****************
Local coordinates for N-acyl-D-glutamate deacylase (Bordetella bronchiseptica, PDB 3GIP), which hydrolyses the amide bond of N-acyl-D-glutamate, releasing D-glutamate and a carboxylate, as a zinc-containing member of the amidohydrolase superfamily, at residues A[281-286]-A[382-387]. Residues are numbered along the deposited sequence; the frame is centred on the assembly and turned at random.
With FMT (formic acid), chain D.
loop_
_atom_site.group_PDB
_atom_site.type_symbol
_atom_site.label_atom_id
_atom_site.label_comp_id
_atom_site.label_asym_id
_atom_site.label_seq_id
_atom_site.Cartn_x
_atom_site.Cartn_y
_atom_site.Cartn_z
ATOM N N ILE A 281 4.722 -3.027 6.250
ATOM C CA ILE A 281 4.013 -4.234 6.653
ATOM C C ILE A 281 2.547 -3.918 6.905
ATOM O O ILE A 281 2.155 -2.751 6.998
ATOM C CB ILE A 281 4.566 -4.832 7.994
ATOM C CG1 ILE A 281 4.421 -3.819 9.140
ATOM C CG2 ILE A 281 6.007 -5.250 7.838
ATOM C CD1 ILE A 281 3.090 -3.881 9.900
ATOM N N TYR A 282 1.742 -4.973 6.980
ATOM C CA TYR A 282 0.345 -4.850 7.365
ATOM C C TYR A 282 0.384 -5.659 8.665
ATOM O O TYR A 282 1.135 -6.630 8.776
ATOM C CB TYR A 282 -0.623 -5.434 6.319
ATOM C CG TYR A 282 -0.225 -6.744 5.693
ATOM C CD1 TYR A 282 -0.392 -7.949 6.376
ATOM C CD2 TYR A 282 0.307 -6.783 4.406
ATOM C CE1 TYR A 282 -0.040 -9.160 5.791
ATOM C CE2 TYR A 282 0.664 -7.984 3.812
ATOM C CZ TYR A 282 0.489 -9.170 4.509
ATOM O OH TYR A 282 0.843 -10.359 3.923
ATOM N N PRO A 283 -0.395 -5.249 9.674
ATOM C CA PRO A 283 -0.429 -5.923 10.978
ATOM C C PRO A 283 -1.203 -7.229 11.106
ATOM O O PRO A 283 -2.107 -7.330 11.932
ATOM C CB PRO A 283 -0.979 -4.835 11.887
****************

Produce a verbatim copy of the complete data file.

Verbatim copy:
Local coordinates for N-acyl-D-glutamate deacylase (Bordetella bronchiseptica, PDB 3GIP), which hydrolyses the amide bond of N-acyl-D-glutamate, releasing D-glutamate and a carboxylate, as a zinc-containing member of the amidohydrolase superfamily, at residues A[281-286]-A[382-387]. Residues are numbered along the deposited sequence; the frame is centred on the assembly and turned at random.
With FMT (formic acid), chain D.
loop_
_atom_site.group_PDB
_atom_site.type_symbol
_atom_site.label_atom_id
_atom_site.label_comp_id
_atom_site.label_asym_id
_atom_site.label_seq_id
_atom_site.Cartn_x
_atom_site.Cartn_y
_atom_site.Cartn_z
ATOM N N ILE A 281 4.722 -3.027 6.250
ATOM C CA ILE A 281 4.013 -4.234 6.653
ATOM C C ILE A 281 2.547 -3.918 6.905
ATOM O O ILE A 281 2.155 -2.751 6.998
ATOM C CB ILE A 281 4.566 -4.832 7.994
ATOM C CG1 ILE A 281 4.421 -3.819 9.140
ATOM C CG2 ILE A 281 6.007 -5.250 7.838
ATOM C CD1 ILE A 281 3.090 -3.881 9.900
ATOM N N TYR A 282 1.742 -4.973 6.980
ATOM C CA TYR A 282 0.345 -4.850 7.365
ATOM C C TYR A 282 0.384 -5.659 8.665
ATOM O O TYR A 282 1.135 -6.630 8.776
ATOM C CB TYR A 282 -0.623 -5.434 6.319
ATOM C CG TYR A 282 -0.225 -6.744 5.693
ATOM C CD1 TYR A 282 -0.392 -7.949 6.376
ATOM C CD2 TYR A 282 0.307 -6.783 4.406
ATOM C CE1 TYR A 282 -0.040 -9.160 5.791
ATOM C CE2 TYR A 282 0.664 -7.984 3.812
ATOM C CZ TYR A 282 0.489 -9.170 4.509
ATOM O OH TYR A 282 0.843 -10.359 3.923
ATOM N N PRO A 283 -0.395 -5.249 9.674
ATOM C CA PRO A 283 -0.429 -5.923 10.978
ATOM C C PRO A 283 -1.203 -7.229 11.106
ATOM O O PRO A 283 -2.107 -7.330 11.932
ATOM C CB PRO A 283 -0.979 -4.835 11.887